One last point: The old time bravado filled statements may have been acceptable in the time when they were coined, but contemporary society is far less willing to accept them as anything but "gun-nut," rhetoric. We can thank the "evolution" of our society as a whole and the media for that one.
FWIW: Use such statements at your own risk and peril.
I'm more fond of..."it is better to remain silent and be thought a fool, than to open one's mouth and remove all doubt." Information which is not provided cannot be used against you.
Heads: If you train well, practice, learn to function under stress, you will have a much better chance of surviving any lethal force encounter. This is no exception.
Tails: If you train well, practice, learn to funtion under stress, the DA, if he's a jerk (and what DA isn't) will try to paint this activity as "extreme, gun-nut, desire to fight, practicing at killing".
I would say that the courts are one thing, and real life is another. You have to survive each in its own way. To do that, you need to apply appropriate "weapons & tactics" to each. In the latter, this scenario, leaving a potential lethal opponent behind you isn't really smart. If you attempt to kick the weapon away, you must spend a significant amount of real (gunfight) time co-ordinating such an action, and make sure that you kicked the weapon far enough away so that the BG can't readily get to it. THAT takes your attention away from the rest of the fight, and that can be lethal - from one of the other guys. How well you might be able to "pick up gross movement" - from behind you, especially with bullets flying at you, - is open to lots of serious question.
In the former situation, it means being very careful about what you say when, and finding a really quality lawyer.
I didnt know what to expect as a LEO joining this forum. What a great scenario you have posted.
Personally, in lieu of giving the subject a "coup de gras" as you step over him, make sure you in fact put at least two in him from the get go. Preferably in the head to insure he is no longer a threat...or citizen for that matter. As with everything we do, shot placement is key. Front sight, smooth trigger.
Now, if you only got one shot off and are unsure of his demise, then yes, hit him again after he's on the deck. Is he still a potential threat? Kick the gun as you go by as well. If you can remember all this with a 200 bpm pulse and adrenalin, good on you.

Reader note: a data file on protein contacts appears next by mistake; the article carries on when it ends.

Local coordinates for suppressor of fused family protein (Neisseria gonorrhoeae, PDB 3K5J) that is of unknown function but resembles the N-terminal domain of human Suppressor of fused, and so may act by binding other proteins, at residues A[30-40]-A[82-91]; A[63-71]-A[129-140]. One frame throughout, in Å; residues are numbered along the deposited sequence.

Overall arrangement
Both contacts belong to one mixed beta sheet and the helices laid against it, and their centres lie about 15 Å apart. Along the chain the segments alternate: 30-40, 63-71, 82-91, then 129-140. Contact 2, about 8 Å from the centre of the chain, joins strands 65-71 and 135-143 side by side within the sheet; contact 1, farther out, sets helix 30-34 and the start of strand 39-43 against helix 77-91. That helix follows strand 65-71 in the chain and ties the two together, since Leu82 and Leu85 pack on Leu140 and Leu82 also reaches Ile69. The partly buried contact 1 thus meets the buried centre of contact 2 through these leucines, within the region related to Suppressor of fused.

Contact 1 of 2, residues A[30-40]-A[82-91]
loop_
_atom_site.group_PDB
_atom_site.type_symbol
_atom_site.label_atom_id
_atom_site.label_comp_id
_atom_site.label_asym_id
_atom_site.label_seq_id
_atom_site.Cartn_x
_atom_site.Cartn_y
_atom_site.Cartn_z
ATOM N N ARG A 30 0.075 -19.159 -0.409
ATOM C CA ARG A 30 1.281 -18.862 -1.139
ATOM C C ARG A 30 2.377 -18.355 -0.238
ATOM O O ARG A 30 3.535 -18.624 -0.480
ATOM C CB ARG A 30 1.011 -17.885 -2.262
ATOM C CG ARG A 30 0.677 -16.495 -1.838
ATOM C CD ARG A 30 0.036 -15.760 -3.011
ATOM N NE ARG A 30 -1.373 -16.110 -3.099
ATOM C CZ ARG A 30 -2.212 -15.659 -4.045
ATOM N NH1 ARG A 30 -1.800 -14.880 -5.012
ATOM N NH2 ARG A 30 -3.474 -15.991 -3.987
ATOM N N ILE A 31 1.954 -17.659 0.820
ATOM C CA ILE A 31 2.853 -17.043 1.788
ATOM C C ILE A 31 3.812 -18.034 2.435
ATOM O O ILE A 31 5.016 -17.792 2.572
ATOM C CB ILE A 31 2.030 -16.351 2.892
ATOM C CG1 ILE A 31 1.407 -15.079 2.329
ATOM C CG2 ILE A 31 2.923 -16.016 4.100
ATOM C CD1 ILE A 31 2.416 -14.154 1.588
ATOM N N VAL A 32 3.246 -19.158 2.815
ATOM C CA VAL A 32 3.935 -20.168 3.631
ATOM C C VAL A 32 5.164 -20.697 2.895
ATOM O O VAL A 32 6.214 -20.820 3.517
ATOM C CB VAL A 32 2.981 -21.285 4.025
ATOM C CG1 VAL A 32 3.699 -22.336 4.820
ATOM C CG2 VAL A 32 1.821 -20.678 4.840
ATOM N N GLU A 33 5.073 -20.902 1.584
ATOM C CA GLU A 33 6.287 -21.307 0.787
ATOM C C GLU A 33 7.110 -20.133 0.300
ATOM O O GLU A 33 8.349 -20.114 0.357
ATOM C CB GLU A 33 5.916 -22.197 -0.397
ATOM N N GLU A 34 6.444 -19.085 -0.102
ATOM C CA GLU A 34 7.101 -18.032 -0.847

In the end remember the old saying, "its better to be judged by 12 than carried by 6."
I remember a story of a pharmacist who shot 1 of 2 armed robbers a year or so ago. He hit one (who was down) and proceeded to chase the second out of the store. Upon returning, he shot the first again. His legalities were hellish.
I'm not saying that situation is the same as this, nor are the legalities identical. However, coup de gras shots are definitely a hotbed of debate in the legal community.
For me, assuming my initial hits were enough to *really* put him down, I would kick the gun away and move on to the next threat. It does leave somewhat of a tactical liability, more so if the first perp has a backup, but it would be FAR safer for me in the aftermath, especially as there would be security cameras and multiple witnesses.
Simply put: disarm him, move on. Initial shot placement is the critical thing, just like it is for #2, and #3
I would think that two bad guys would be looking for you immediately and your need to pursue them would be moot. As said, if I had presence of mind, I would skip a couple more rounds into the downed bad guy while looking for cover.
To really second guess you, I would not have acted unless the robbery went south. If one of the BGs had started spraying the place after hearing your shot, you would have caused death and injury. Shooting one of three BGs in a crowded restaurant would not have been my free chioce. They would have to force my decision.
As a banker, I have been robbed. Put down on my face. Like your scenario, there were three. One stops at the door with his sawed off pump. The second vaults the teller line and the third comes for me in my office. I could have taken him but I would have got killled by the guy at the front door and/or the guy behind the teller line. And I would have endangered my employees. The two were not in my line of sight.